Posted by: Kathy Temean | June 15, 2019

Illustrator Saturday – Anne Lambelet

Anne Lambelet  earned a bachelor’s degree in illustration from the University of the Arts in 2014 where she was awarded the Roger T. Hane award for the top illustration portfolio by a senior.  Since then she has worked with several clients:

  • HarperCollins

  • Simon & Schuster

  • Owlcrate

  • Page Street Kids

  • The Boston Globe magazine

  • The Progressive

  • Minnesota Monthly

  • Virginia living

  • North American Review

  • Grid Magazine

  • Anthology Magazine

  • and more!

 Her first author-illustrated picture book, Maria the Matador, was published by Page Street Kids in February of 2019 followed by a second author-illustrated book, Dogs and their People, in June and The Traveler’s Gift by Danielle Davison in October .

She currently lives in Philadelphia with her husband Brice, her adorable dog, Eevee and her morbidly obese (but also adorable) cat, Fitzgerald. For children’s book illustration, she is represented by Stephanie Fretwell-Hill at Red Fox Literary. You can contact her by emailing her at annemlambelet@gmail.com or by using one of the methods below.

Twitter/Facebook/Tumblr/Instagram

HERE IS ANNE EXPLAINING HER PROCESS:

Like most artists, before beginning the final piece, I start with a thumbnail, a sketch, and a color comp all of which I left out because I think most people get pretty much how those work.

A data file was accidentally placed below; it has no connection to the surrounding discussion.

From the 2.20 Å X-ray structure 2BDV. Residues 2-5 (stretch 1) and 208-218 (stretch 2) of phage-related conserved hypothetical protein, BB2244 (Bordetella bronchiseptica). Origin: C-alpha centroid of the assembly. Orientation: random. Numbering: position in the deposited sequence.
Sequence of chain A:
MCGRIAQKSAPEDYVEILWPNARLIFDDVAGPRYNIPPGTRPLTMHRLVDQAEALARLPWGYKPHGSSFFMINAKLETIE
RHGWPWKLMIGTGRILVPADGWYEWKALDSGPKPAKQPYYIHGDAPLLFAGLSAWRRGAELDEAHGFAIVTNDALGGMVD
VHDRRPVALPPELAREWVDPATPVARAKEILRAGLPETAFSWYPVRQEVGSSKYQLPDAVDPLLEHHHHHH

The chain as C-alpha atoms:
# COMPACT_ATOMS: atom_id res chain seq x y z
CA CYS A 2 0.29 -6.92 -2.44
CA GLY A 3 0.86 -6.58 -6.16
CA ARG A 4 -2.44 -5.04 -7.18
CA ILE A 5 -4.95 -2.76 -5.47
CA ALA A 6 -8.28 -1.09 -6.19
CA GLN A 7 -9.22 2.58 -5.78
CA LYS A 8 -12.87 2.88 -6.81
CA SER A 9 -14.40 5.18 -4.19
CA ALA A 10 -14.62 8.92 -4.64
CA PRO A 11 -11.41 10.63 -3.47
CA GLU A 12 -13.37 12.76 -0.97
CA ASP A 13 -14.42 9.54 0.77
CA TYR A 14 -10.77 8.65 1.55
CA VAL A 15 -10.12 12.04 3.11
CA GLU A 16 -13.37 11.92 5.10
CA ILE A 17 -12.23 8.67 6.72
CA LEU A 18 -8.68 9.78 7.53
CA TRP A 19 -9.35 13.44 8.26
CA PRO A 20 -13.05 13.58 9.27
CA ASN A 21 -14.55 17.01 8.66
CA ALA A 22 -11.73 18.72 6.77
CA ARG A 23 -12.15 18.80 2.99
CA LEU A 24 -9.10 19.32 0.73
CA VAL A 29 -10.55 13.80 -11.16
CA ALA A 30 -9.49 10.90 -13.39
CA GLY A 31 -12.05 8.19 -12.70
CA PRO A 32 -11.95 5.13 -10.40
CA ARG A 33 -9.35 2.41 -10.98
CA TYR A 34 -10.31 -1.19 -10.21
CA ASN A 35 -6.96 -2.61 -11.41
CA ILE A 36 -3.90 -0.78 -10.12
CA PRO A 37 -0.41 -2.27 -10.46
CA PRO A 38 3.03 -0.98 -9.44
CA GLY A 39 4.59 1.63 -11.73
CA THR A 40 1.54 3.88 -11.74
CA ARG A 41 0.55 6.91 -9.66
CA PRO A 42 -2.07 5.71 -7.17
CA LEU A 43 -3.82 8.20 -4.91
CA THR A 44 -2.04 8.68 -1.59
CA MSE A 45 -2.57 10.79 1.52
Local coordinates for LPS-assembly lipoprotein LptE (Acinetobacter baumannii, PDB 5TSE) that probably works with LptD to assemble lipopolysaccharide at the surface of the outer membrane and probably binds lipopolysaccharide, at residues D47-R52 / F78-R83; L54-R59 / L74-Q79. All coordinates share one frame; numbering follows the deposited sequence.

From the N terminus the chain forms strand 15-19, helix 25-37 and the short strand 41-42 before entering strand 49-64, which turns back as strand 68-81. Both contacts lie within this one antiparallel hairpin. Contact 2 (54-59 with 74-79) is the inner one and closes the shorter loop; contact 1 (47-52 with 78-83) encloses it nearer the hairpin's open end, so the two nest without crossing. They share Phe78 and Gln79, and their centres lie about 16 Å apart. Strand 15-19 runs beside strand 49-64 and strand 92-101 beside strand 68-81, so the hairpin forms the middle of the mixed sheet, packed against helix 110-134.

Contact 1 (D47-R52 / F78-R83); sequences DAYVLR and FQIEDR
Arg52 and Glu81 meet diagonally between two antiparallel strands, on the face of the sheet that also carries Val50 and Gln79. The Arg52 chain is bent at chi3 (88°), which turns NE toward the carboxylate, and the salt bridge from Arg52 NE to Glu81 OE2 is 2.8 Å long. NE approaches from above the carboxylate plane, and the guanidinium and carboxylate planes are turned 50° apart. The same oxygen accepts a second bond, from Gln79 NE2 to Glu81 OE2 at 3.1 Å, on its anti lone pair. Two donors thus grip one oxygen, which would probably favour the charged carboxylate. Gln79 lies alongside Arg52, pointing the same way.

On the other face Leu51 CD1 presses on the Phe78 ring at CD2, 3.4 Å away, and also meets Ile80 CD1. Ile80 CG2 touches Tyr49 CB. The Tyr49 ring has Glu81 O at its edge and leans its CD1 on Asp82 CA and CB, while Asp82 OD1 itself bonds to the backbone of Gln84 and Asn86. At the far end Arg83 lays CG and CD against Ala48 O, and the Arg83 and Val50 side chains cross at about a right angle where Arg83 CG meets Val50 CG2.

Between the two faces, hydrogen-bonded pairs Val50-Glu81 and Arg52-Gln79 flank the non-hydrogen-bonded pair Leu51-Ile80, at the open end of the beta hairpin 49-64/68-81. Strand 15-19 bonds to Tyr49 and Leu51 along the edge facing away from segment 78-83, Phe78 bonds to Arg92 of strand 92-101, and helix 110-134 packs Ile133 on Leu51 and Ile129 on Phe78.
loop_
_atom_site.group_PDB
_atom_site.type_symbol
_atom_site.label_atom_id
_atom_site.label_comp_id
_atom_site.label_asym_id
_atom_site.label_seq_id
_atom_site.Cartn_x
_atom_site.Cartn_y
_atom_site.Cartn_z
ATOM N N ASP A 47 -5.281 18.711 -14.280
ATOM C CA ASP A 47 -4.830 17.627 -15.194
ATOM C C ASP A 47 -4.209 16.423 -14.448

For the final piece though, the first step is to do some more refined line-work which you can see in image #1 in this set. You can see how each of those looks separately once I scan them in images 2 – 5. Once scanned, I bring them all into Photoshop and the coloring starts!

I lay different pieces of tracing paper over that on which I then draw all the little lines that create most of the texture in my work, the shading, any patterns ,

 

(like polka dots, flowers and stripes on clothing n things)

 

 

 

and the lettering.

 

I block in all the base colors using the pen tool and color the line-work (image below).

Then I overlay the little lines and the patterns, color those, and mask out the line-work I don’t think is necessary anymore (image below).

Then I overlay the shading and a few other textures I’ve made over the years by scanning in watercolors, acrylics, chalk, paint splatters, etc. (image below).

And finally I add in the words on top of all the other layers and color those to produce the final image.  Along the way I use a lot of adjustment layers to alter hue, saturation, and contrast of different things as needed.

Add the lettering…  Aaaand…I think that’s about everything!  Hope that was in some way enlightening and/or helpful for anyone out there wondering about my art! Feel free to shoot anymore questions my way if you have them:)

Interview with Anne Lambelet

book cover re-design for Dracula

Zoozil Books

How long have you been illustrating?

Since before I can remember, I’ve always been making up stories and illustrating them.  I guess I first got into being paid for illustration though through online t-shirt design competitions where I really became hooked by having to design around certain prompts and parameters.  Now I’m a freelance illustrator as well as a teacher of illustration at the University of the Arts (UArts) in Philadelphia where I live.

Game of thrones piece for a local gallery show

What and when was the first painting or illustration that you did where someone paid you for your artwork?